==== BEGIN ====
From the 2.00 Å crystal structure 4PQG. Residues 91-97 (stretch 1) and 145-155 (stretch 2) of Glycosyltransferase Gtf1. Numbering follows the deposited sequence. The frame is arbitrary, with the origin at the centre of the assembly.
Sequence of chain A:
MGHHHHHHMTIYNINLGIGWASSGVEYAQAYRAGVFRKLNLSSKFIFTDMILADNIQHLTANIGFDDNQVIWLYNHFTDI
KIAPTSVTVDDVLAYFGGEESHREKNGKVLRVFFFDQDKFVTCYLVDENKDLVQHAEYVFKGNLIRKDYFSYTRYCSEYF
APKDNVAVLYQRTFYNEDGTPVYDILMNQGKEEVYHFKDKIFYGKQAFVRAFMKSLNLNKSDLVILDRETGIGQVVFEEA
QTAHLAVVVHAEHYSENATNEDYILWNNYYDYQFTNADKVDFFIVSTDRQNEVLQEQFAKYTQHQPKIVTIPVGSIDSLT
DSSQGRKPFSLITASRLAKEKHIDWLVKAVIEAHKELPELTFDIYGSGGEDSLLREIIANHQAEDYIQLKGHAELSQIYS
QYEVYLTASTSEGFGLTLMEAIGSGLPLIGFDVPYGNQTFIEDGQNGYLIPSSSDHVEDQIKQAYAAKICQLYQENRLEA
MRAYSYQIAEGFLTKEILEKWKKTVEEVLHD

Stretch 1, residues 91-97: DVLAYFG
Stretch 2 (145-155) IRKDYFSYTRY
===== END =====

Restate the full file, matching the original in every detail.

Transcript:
From the 2.00 Å crystal structure 4PQG. Residues 91-97 (stretch 1) and 145-155 (stretch 2) of Glycosyltransferase Gtf1. Numbering follows the deposited sequence. The frame is arbitrary, with the origin at the centre of the assembly.
Sequence of chain A:
MGHHHHHHMTIYNINLGIGWASSGVEYAQAYRAGVFRKLNLSSKFIFTDMILADNIQHLTANIGFDDNQVIWLYNHFTDI
KIAPTSVTVDDVLAYFGGEESHREKNGKVLRVFFFDQDKFVTCYLVDENKDLVQHAEYVFKGNLIRKDYFSYTRYCSEYF
APKDNVAVLYQRTFYNEDGTPVYDILMNQGKEEVYHFKDKIFYGKQAFVRAFMKSLNLNKSDLVILDRETGIGQVVFEEA
QTAHLAVVVHAEHYSENATNEDYILWNNYYDYQFTNADKVDFFIVSTDRQNEVLQEQFAKYTQHQPKIVTIPVGSIDSLT
DSSQGRKPFSLITASRLAKEKHIDWLVKAVIEAHKELPELTFDIYGSGGEDSLLREIIANHQAEDYIQLKGHAELSQIYS
QYEVYLTASTSEGFGLTLMEAIGSGLPLIGFDVPYGNQTFIEDGQNGYLIPSSSDHVEDQIKQAYAAKICQLYQENRLEA
MRAYSYQIAEGFLTKEILEKWKKTVEEVLHD

Stretch 1, residues 91-97: DVLAYFG
Stretch 2 (145-155) IRKDYFSYTRY